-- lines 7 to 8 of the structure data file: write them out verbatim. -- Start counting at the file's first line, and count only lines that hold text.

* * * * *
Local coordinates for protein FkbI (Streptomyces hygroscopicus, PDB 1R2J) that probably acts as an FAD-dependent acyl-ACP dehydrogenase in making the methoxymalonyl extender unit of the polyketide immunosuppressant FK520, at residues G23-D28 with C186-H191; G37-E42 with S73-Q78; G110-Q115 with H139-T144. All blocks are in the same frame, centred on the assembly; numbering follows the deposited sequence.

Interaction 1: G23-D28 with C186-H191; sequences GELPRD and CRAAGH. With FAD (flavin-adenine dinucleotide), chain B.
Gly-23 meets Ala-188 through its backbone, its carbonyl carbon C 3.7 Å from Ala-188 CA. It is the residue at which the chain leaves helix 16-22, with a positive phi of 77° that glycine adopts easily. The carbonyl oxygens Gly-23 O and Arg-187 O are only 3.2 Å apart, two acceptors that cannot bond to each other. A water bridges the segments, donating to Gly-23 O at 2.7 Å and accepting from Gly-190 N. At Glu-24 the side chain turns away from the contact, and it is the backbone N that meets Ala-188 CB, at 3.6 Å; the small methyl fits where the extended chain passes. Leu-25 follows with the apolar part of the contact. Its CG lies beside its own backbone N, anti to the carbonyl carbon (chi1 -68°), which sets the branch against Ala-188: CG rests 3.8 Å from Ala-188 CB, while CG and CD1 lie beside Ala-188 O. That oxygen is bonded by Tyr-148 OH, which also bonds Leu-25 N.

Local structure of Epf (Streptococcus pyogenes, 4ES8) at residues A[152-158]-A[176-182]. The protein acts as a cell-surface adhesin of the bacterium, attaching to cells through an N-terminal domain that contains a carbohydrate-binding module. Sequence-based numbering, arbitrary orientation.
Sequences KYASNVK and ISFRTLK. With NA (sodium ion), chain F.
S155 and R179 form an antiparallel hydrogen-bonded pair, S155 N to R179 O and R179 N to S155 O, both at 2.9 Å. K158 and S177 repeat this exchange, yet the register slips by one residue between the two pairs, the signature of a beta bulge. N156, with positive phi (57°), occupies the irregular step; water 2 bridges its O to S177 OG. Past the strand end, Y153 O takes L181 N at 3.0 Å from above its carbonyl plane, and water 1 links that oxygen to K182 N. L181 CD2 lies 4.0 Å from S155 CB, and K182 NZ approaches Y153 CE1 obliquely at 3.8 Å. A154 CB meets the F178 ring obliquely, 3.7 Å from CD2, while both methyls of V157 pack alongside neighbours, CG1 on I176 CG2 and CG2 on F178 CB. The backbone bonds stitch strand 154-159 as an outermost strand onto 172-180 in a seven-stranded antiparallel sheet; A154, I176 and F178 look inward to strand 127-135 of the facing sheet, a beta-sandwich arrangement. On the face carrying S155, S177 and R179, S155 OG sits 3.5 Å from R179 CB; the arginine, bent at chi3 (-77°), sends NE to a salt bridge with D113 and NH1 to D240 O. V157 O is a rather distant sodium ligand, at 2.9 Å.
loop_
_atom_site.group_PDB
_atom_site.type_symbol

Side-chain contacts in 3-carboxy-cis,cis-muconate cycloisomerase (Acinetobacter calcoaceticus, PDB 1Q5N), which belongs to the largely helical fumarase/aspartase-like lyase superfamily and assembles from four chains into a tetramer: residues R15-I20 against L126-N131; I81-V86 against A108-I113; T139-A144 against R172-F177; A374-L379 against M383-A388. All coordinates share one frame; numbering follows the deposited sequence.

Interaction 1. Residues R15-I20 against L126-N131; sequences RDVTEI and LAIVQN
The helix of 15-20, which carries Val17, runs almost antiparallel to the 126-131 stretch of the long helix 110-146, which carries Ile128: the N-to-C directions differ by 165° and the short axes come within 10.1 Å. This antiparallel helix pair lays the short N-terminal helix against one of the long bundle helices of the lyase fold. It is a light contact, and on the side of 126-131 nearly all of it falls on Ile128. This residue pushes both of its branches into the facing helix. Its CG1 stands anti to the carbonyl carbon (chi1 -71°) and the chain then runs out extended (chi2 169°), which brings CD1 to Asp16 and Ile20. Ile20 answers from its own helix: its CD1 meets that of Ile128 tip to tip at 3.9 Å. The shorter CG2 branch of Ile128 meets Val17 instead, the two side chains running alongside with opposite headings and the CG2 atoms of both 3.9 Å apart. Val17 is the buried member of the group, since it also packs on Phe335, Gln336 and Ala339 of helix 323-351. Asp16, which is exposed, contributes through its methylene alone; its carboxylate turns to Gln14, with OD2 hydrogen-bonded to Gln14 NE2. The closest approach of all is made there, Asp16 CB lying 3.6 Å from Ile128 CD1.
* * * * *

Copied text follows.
loop_
_atom_site.group_PDB